BACKGROUND: COVID-19, caused by SARS-CoV-2, is a global pandemic that has been an immense burden on healthcare systems all over the world. These patients may be at higher risk for acute ischaemic stroke (AIS). We present our experience with AIS in patients with COVID-19. METHODS: We reviewed all patients admitted to our hospital during a 6-week period with a positive nasopharyngeal swab test for SARS-CoV-2. Among these patients, we identified AIS. We reviewed the demographics, clinical, laboratory, imaging characteristics, treatments received and outcomes of AIS in patients with COVID-19. RESULTS: We identified 683 patients admitted with COVID-19 during the study period, of which 20 patients had AIS. Large-vessel occlusion (LVO) was noted in 11 patients (55%). Intravenous alteplase was administered in four patients (20%) and mechanical thrombectomy was performed in five patients (25%). Respiratory symptoms preceded the onset of AIS in most of the patients (70%) by 1 to 21 days. Mortality in patients with AIS was 50% compared with 26% of all COVID-19 admissions. Most of these patients died due to non-neurological causes (70%). Three patients with AIS had clinical and imaging findings consistent with COVID-19, but were negative for multiple nasopharyngeal swab tests. INTERPRETATION: LVO was more common in patients with AIS and COVID-19. They had more severe disease and higher mortality rates. Most of the patients had respiratory symptoms preceding AIS by days to weeks. This could explain certain patients with clinical picture of COVID-19 but negative nasopharyngeal swab tests.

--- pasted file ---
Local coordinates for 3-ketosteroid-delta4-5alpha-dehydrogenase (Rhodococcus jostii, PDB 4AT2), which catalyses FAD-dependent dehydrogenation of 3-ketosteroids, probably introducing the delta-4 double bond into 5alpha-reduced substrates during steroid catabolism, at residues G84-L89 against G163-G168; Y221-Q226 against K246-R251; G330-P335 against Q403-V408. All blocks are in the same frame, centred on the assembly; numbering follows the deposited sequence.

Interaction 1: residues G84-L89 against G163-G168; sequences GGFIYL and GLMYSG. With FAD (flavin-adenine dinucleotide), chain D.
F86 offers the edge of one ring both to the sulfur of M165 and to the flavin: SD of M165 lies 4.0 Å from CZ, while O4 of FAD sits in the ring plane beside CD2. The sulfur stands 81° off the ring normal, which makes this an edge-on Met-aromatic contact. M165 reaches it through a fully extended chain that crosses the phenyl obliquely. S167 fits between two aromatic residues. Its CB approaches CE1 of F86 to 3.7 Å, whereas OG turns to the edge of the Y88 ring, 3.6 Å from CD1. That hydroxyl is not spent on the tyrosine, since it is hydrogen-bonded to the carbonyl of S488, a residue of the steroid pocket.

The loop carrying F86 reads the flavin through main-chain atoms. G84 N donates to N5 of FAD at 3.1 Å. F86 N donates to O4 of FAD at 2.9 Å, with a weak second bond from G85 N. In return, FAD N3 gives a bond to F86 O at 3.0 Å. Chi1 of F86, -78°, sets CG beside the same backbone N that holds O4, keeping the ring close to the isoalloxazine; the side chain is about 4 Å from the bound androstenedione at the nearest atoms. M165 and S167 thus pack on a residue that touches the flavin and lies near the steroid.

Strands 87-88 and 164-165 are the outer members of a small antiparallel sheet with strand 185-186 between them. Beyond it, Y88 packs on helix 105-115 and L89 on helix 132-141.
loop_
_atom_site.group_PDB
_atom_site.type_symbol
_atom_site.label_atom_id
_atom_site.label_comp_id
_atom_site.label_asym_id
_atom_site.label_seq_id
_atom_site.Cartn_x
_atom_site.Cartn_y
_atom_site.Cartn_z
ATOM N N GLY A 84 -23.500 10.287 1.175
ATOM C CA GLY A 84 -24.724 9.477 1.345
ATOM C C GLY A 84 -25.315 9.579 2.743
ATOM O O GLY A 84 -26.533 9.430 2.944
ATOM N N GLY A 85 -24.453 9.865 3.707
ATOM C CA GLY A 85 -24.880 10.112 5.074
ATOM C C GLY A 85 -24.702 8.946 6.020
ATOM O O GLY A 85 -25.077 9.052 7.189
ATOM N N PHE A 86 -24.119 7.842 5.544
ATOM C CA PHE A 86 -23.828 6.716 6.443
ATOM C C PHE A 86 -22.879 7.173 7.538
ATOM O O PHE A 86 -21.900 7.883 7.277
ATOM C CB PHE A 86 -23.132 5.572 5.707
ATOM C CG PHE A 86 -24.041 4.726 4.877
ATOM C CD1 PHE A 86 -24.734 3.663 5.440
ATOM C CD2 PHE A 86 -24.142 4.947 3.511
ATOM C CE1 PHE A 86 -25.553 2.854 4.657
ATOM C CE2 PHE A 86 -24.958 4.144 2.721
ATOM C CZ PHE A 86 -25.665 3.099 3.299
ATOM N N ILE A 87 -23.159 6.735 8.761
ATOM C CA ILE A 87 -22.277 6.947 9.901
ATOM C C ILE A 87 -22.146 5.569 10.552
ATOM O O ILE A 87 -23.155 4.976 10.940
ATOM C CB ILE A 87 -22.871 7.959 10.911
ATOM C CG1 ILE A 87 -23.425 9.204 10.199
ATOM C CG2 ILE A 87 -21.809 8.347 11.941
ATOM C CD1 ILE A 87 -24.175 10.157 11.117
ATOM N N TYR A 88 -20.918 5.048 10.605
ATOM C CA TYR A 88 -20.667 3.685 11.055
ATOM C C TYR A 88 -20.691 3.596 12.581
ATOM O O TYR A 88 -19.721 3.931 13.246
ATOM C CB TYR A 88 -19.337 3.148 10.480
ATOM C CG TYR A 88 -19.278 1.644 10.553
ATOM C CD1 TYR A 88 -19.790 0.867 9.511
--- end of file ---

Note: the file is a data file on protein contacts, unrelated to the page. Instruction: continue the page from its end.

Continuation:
Subject(s)
Brain Ischemia , COVID-19 , Stroke , Humans , Pandemics , SARS-CoV-2 , Stroke/diagnosis , Thrombectomy
9.
Drugs Aging ; 38(6): 469-479, 2021 06.
Article in English | MEDLINE | ID: covidwho-1279506

ABSTRACT

Over the last 50 years, the Indian population aged 50 years and above (older adults) has quadrupled and is expected to comprise 404 million people in 2036, representing 27% of the country's projected population. Consequently, the contribution of chronic disease to older adults' total burden of diseases in India is likely to escalate. Disease burden is notably amplified by immunosenescence, a deterioration of the immune system that develops with age, leading to increasing susceptibility to infectious diseases and other comorbidities. Older adults with infectious diseases have a higher incidence and likelihood of life-threatening comorbidities such as coronary artery disease, arrhythmia, stroke, myocardial infarction, hypertension, dyslipidemia, and diabetes mellitus. Therefore, immunization of older adults through vaccination might greatly reduce the burden imposed by vaccine preventable infectious diseases in this population. Here, we review evidence relevant to the disease burden among adults aged ≥ 50 years in India, and existing vaccination recommendations. Furthermore, we suggest a set of routine vaccinations for healthy older adults in India. There is a clear mandate to recognize the contributions of older adults to society and embrace strategies promoting healthy aging, which is described by the World Health Organization as the process of developing and maintaining functional ability and well-being in older age. Increasing vaccination awareness and coverage among older adults is an important step in that direction for India.


Subject(s)
Healthy Aging , Activities of Daily Living , Aged , Humans , Immunization Programs , India/epidemiology , Vaccination
10.
Platelets ; 32(8): 1009-1017, 2021 Nov 17.